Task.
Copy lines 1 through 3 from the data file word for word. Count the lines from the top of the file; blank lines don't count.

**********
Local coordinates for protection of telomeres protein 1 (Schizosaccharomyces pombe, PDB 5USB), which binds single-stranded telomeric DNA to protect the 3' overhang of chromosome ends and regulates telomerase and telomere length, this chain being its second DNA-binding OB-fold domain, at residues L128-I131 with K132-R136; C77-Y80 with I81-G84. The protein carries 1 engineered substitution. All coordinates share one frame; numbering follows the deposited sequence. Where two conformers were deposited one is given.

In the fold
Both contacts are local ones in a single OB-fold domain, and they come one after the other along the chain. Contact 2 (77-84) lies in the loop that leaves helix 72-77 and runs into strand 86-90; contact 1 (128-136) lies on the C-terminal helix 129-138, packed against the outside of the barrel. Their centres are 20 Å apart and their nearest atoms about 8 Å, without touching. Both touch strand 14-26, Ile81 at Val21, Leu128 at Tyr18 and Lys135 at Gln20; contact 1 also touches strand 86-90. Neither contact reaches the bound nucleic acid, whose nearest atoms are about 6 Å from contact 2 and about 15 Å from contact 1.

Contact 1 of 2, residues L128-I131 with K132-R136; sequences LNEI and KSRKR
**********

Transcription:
Local coordinates for protection of telomeres protein 1 (Schizosaccharomyces pombe, PDB 5USB), which binds single-stranded telomeric DNA to protect the 3' overhang of chromosome ends and regulates telomerase and telomere length, this chain being its second DNA-binding OB-fold domain, at residues L128-I131 with K132-R136; C77-Y80 with I81-G84. The protein carries 1 engineered substitution. All coordinates share one frame; numbering follows the deposited sequence. Where two conformers were deposited one is given.

In the fold
Both contacts are local ones in a single OB-fold domain, and they come one after the other along the chain. Contact 2 (77-84) lies in the loop that leaves helix 72-77 and runs into strand 86-90; contact 1 (128-136) lies on the C-terminal helix 129-138, packed against the outside of the barrel. Their centres are 20 Å apart and their nearest atoms about 8 Å, without touching. Both touch strand 14-26, Ile81 at Val21, Leu128 at Tyr18 and Lys135 at Gln20; contact 1 also touches strand 86-90. Neither contact reaches the bound nucleic acid, whose nearest atoms are about 6 Å from contact 2 and about 15 Å from contact 1.